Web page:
Internet Edge Router replacement - IPv6 route table sizeconsiderations

George Bonser gbonser at seven.com
Thu Mar 10 12:52:37 CST 2011


> If you configure a /64, you are much more likely to have guaranteed
> forwarding speed to that destination, and guaranteed number of routes
> in FIB.  What you don't have is a guarantee that ARP/NDP will work
> correctly on the access router.  If you choose to configure a /120,
> you may lose one or both of the first guarantees.  The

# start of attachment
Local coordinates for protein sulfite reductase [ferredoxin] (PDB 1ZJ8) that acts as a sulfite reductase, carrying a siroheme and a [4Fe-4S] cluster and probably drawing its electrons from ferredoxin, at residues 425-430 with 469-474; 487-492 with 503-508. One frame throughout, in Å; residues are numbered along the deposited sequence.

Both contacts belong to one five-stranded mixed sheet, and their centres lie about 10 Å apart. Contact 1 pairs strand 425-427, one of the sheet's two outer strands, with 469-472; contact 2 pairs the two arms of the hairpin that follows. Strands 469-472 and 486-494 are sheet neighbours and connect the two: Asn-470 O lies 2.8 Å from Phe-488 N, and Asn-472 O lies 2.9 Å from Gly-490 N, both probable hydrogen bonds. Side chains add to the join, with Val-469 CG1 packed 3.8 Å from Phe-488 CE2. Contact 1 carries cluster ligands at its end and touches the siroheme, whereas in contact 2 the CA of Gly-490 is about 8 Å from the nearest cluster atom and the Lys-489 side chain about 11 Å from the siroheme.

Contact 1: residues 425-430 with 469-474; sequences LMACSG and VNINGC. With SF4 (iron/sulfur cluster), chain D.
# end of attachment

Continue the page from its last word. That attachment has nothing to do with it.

> currently-available compromise is to configure a /120 on the access
> device and summarize to a /64 (or shorter) towards your
> aggregation/core.  I see nothing wrong with this, since I allocate a
> /64 even if I only configure a /120 within it, and this is one of the
> driving reasons behind that decision (the other being a possible
> future solution to NDP table exhaustion, if one becomes practical.)

What I have done on point to points and small subnets between routers is
to simply make static neighbor entries.  That eliminates any neighbor
table exhaustion causing the desired neighbors to become unreachable.  I
also do the same with neighbors at public peering points.  Yes, that
comes at the cost of having to reconfigure the entry if a MAC address
changes, but that doesn't happen often.





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